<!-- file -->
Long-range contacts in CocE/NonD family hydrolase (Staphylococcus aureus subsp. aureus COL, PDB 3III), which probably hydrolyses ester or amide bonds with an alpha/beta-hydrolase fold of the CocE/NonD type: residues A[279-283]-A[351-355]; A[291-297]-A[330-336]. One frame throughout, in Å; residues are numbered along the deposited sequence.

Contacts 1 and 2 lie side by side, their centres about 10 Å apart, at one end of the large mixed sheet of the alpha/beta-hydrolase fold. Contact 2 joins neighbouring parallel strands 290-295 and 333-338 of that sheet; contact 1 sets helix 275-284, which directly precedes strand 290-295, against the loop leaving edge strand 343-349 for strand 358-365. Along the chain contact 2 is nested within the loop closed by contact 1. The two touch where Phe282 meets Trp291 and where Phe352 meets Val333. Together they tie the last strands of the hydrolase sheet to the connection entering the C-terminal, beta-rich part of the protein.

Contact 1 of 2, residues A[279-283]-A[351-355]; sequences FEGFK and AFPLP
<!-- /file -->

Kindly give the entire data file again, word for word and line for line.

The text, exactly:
Long-range contacts in CocE/NonD family hydrolase (Staphylococcus aureus subsp. aureus COL, PDB 3III), which probably hydrolyses ester or amide bonds with an alpha/beta-hydrolase fold of the CocE/NonD type: residues A[279-283]-A[351-355]; A[291-297]-A[330-336]. One frame throughout, in Å; residues are numbered along the deposited sequence.

Contacts 1 and 2 lie side by side, their centres about 10 Å apart, at one end of the large mixed sheet of the alpha/beta-hydrolase fold. Contact 2 joins neighbouring parallel strands 290-295 and 333-338 of that sheet; contact 1 sets helix 275-284, which directly precedes strand 290-295, against the loop leaving edge strand 343-349 for strand 358-365. Along the chain contact 2 is nested within the loop closed by contact 1. The two touch where Phe282 meets Trp291 and where Phe352 meets Val333. Together they tie the last strands of the hydrolase sheet to the connection entering the C-terminal, beta-rich part of the protein.

Contact 1 of 2, residues A[279-283]-A[351-355]; sequences FEGFK and AFPLP